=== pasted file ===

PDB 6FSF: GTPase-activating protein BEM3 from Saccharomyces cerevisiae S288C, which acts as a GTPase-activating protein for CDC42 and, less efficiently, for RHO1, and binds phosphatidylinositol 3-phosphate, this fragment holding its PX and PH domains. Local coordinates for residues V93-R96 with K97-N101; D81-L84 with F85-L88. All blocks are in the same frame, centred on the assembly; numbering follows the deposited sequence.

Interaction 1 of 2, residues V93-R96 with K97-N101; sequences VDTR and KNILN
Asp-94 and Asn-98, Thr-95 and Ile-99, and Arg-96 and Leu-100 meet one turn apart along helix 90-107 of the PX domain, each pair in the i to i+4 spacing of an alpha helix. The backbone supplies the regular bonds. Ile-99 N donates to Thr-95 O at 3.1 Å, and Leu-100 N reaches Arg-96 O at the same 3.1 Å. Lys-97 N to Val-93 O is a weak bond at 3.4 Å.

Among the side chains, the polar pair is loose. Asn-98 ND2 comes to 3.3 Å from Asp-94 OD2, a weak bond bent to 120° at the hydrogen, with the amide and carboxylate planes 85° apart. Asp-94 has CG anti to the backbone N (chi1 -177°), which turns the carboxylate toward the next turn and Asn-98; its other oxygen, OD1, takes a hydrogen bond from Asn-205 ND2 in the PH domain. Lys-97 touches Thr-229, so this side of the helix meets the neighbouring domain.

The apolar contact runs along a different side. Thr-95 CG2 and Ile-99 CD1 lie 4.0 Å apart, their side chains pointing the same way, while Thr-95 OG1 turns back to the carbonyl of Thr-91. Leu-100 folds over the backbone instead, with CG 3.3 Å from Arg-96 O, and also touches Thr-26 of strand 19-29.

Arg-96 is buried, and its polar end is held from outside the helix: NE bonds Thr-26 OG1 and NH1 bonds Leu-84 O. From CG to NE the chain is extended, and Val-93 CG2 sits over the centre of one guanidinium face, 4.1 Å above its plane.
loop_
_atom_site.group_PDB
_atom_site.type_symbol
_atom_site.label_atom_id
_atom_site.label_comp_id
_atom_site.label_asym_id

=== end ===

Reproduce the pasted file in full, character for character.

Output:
PDB 6FSF: GTPase-activating protein BEM3 from Saccharomyces cerevisiae S288C, which acts as a GTPase-activating protein for CDC42 and, less efficiently, for RHO1, and binds phosphatidylinositol 3-phosphate, this fragment holding its PX and PH domains. Local coordinates for residues V93-R96 with K97-N101; D81-L84 with F85-L88. All blocks are in the same frame, centred on the assembly; numbering follows the deposited sequence.

Interaction 1 of 2, residues V93-R96 with K97-N101; sequences VDTR and KNILN
Asp-94 and Asn-98, Thr-95 and Ile-99, and Arg-96 and Leu-100 meet one turn apart along helix 90-107 of the PX domain, each pair in the i to i+4 spacing of an alpha helix. The backbone supplies the regular bonds. Ile-99 N donates to Thr-95 O at 3.1 Å, and Leu-100 N reaches Arg-96 O at the same 3.1 Å. Lys-97 N to Val-93 O is a weak bond at 3.4 Å.

Among the side chains, the polar pair is loose. Asn-98 ND2 comes to 3.3 Å from Asp-94 OD2, a weak bond bent to 120° at the hydrogen, with the amide and carboxylate planes 85° apart. Asp-94 has CG anti to the backbone N (chi1 -177°), which turns the carboxylate toward the next turn and Asn-98; its other oxygen, OD1, takes a hydrogen bond from Asn-205 ND2 in the PH domain. Lys-97 touches Thr-229, so this side of the helix meets the neighbouring domain.

The apolar contact runs along a different side. Thr-95 CG2 and Ile-99 CD1 lie 4.0 Å apart, their side chains pointing the same way, while Thr-95 OG1 turns back to the carbonyl of Thr-91. Leu-100 folds over the backbone instead, with CG 3.3 Å from Arg-96 O, and also touches Thr-26 of strand 19-29.

Arg-96 is buried, and its polar end is held from outside the helix: NE bonds Thr-26 OG1 and NH1 bonds Leu-84 O. From CG to NE the chain is extended, and Val-93 CG2 sits over the centre of one guanidinium face, 4.1 Å above its plane.
loop_
_atom_site.group_PDB
_atom_site.type_symbol
_atom_site.label_atom_id
_atom_site.label_comp_id
_atom_site.label_asym_id